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Probably not since the days of the Klondike has part of Seattle felt as boomy as South Lake Union right now.

The sidewalks are crammed with blue-badged programmers, working the great tech gold rush. It’s one of the hottest real-estate markets in the country, as 12-story office or biotech complexes are rising on nearly every block.

Coming soon, say the signs, is a 15-story hotel. Tommy Bahama. “Enlightened urban experience.”

A recent news tidbit charted the change: The lunch rush of hungry Amazonians has made the prepared-foods section at the Westlake Whole Foods the busiest of any Whole Foods in the country.

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But the boom has an off-key echo. At abandoned and fenced-off relics of the old neighborhood, all awaiting their dates with the next available crane, there’s a different sort of rush going on. The homeless are moving in.

One defunct loading dock has become temporary shelter for two to six people, depending on the night. Another empty building, with signs that read “this property reserved for the use of our patrons and customers only,” is instead now home, in its garden areas and a courtyard, to shifting camps of people looking for a place to sleep.

On one fenced-in lot, I met Ron, the only name he’d give. He said he was 29 years old. He was camped with his backpack behind a boarded-up building, in the shadow of a crane putting up a seven-story live/work/play residential complex.

He wouldn’t say how he ended up homeless — “It’s complicated, man” — but said he was there, as opposed to some other neighborhood, for one reason: security.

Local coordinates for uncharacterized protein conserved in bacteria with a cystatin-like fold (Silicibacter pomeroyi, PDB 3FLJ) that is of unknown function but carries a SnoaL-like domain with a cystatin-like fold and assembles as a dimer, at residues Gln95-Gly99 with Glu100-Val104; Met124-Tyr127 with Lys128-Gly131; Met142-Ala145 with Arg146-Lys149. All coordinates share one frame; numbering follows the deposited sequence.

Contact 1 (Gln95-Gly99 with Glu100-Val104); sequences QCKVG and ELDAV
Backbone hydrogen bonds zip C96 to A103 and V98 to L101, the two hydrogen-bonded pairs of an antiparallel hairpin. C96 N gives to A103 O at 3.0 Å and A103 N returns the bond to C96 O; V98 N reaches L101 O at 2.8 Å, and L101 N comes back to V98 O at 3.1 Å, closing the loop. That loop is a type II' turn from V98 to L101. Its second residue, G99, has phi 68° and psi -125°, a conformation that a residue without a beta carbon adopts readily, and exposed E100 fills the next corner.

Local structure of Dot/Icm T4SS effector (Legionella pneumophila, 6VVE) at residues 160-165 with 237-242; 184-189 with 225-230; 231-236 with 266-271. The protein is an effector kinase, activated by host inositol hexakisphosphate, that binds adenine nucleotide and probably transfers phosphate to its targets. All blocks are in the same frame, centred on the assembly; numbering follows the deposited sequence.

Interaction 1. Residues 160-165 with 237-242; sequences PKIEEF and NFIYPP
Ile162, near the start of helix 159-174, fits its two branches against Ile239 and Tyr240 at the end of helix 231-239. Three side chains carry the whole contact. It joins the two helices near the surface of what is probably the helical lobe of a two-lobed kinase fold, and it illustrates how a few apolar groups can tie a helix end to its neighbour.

“You get behind this fence at night and nobody bothers you,” he said. “Except maybe other homeless.”

Last week police arrested one man living at a different site. He was alleged to have started up a chop shop, disassembling stolen bikes to sell off the parts. After the police visited, the area was empty for a day or two. But it had been partially resettled by the weekend.

That there are such active homeless camps even in Seattle’s boomtown, one block from Amazon headquarters (and this newspaper), came as zero surprise to Alison Eisinger. She’s director of the Seattle/King County Coalition on Homelessness.

“It’s a bitter juxtaposition,” she said. “But anytime you have displacement going on, with transition and construction and empty buildings, you will find people tucking in wherever they can.”

On Thursday night, Eisinger led the annual “One Night Count,” in which 800 volunteers do a spot survey of people living outside in cars, alleys and under bridges. The team tallied 3,117 homeless in King County, with 2,392 of those in Seattle — both by far the highest numbers in the survey’s 34-year history. Those numbers do not include the thousands in emergency shelters or transitional housing.

Some groups are trying to tackle the problem amid South Lake Union’s transformation. Only a few blocks from where I met Ron sits Canaday House, 83 units for the street mentally ill and disabled veterans that opened a few years ago. But for whatever reasons, the efforts, at this time, aren’t enough.

“The reality is the land where ‘undesirable people’ have lived in the past is becoming highly, highly prized in this city,” Eisinger said. “So you get enormous wealth right on top of visible misery. You get these clashes.”

Ron went back to his camp behind some plywood. On the sidewalk outside the fence, a line of Amazon workers and hard-hatted construction types ordered from a Thai food truck. A land-use signboard said the fenced site would be a 13-story office tower. But that’s dated already. After a recent rezoning, the developer is coming back with a tech office high-rise that could shoot to 24 stories or more.

Boomtown’s growth is dizzying, and obviously a positive in so many ways for Seattle. But in its wake is another ripple of the city. Unfortunately, that one is growing, too.

Danny Westneat’s column appears Wednesday and Sunday. Reach him at 206-464-2086 or

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